It was 7am, I still had to go to work and sit here for 8 hours (soon to be in a puddle of KY), and the last thing I wanted was a non-latex condom-covered probe up my hoo-ha… for 20 minutes. This is bad karma for something. What did I do to deserve this? There was no saying “no” though. The probe had already bought me dinner and a movie, so I had to put out.

Luckily, the IUD appeared. It is in fact inside my uterus and not taking a holiday in the Bahamas (whew!) – the string just got sucked up. So now I’m wondering how they’re eventually going to get it out. It’s no Bahama cruise, but it will be a fishing trip. Luckily, the IUD is still good for 8 years, so I have enough time to anticipate that joyful moment of removal.

It’s Friday. I have 3 hours left at work. My panties are full of KY, and I’m wondering how long it will be before the probe from this morning calls. I’m not holding my breath though. I don’t really want to go out with him again anyway.

Monday, December 10, 2007

Finding a Balance

Several weeks ago I wrote a blog entitled, “Relinquishing Responsibility.” Today, I looked up antonyms for the word “relinquish,” because I’ve gone and taken on another responsibility, and that’s what this blog was going to be about. But after I thought about it, I wasn’t entirely happy about the idea of rescinding my responsibility relinquishment (say that 3 times). And, honestly, I don’t feel like this is a case of “one or the other.”

More and more, I’m finding that decisions I make don’t have to be all or nothing. They don’t have to be categorized, and sometimes they can’t. For me, it all has to do with finding that thing or things I’m meant to do – using the abilities I’m meant to use, because I know, at least for me, that doing those two things will make me happy and enrich the lives of others.

GOD (!), this all sounds so cheesy and new-agey and unlike me. It’s so hard for me to surrender any sort of control. I’ve always held the belief that you can do whatever you want if you set your mind to it. And I still agree with that 100%, but I’m also seeing in my own life that doing certain things that I “want” to do is often easier if I’m already being drawn near them. And, to me, I’m thinking this “drawing near” is the “fate” or “destiny” aspect that I’ve denied ever existed for my entire life. Does this mean I can’t do something, anything, if it’s against my “destiny”? I don’t think so, but I do think the path I take to accomplishing my goal may be harder. Then again, it may not be. Perhaps I’m just realizing I’m the type of person who likes to help others and all this, including the above thought process, is bullshit.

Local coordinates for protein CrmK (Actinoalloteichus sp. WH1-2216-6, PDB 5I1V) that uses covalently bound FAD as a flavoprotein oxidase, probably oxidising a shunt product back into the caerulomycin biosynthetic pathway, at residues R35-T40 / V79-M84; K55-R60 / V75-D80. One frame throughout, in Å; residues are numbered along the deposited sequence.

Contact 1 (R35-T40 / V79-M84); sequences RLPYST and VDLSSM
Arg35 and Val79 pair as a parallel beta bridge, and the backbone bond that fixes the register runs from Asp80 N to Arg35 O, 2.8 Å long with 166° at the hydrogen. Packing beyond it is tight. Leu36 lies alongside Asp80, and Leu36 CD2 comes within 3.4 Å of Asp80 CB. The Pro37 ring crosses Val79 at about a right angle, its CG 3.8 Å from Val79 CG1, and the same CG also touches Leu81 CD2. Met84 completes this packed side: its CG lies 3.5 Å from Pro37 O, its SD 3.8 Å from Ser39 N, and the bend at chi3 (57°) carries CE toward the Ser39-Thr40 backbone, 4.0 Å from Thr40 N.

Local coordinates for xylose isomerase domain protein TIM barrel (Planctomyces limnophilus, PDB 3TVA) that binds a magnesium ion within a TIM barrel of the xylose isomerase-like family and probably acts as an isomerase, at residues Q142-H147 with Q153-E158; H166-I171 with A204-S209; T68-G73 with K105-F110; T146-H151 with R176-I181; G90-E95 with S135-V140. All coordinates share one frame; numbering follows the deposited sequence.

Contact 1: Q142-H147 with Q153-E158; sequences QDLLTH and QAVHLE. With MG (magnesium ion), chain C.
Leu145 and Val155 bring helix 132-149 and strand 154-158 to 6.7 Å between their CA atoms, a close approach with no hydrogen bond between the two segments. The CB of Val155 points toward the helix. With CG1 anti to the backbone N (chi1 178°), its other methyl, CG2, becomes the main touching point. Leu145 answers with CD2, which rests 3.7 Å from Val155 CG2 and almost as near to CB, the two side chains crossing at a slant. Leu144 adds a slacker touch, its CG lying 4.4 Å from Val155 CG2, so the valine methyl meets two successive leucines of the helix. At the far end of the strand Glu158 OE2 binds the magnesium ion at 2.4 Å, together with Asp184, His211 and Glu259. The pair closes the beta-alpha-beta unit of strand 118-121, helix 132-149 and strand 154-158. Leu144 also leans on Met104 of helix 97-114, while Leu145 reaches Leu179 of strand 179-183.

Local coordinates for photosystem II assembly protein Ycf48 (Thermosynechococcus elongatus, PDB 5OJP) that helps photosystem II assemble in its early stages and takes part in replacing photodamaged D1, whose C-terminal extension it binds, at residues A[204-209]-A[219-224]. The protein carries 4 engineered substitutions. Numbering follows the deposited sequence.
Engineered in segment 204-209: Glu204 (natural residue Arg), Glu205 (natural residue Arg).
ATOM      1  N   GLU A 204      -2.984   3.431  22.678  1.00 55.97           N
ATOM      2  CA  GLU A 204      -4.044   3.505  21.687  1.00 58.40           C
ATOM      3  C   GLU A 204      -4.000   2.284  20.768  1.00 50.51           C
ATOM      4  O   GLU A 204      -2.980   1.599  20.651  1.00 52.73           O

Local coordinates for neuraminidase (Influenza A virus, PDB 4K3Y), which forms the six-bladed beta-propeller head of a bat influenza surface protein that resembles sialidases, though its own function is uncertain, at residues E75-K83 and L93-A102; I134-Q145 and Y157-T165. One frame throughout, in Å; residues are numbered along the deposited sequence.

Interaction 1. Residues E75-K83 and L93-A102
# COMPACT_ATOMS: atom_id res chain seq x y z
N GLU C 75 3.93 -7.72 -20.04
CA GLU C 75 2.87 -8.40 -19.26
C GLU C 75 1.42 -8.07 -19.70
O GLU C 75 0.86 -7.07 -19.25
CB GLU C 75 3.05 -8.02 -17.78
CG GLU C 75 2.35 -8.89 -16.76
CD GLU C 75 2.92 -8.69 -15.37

In any event, I’m just now toying w/the idea that there’s an innate nature in life where things – all things – want to turn out right (and good and positive), and if you take advantage of that you may find yourself doing something that makes you happier and really makes an impact on others (perpetuating the rightness).

Lately, I’ve been giving up responsibilities. Are these all dead-end paths? Not necessarily, because they’re part of who I have been and have helped shape who I am at this present moment in time. I guess I’m seeing things kind of like a monkey swinging through the forest (we just got an HD TV and The Smithsonian Channel which is all apes all the time, so bear with me). I’m making my way to my destination, but as I’m doing it I’m grabbing a bunch of different vines and branches to get me there. Maybe my being Treasurer (and captain and other things) was one of those branches. It’s helping me get where I need to go. I can’t just say those things I did were mistakes, because they weren’t. I also can’t say that relinquishing those responsibilities was a mistake, because it wasn’t. If I hadn’t done so, I wouldn’t have room or time in my life to grow into other things.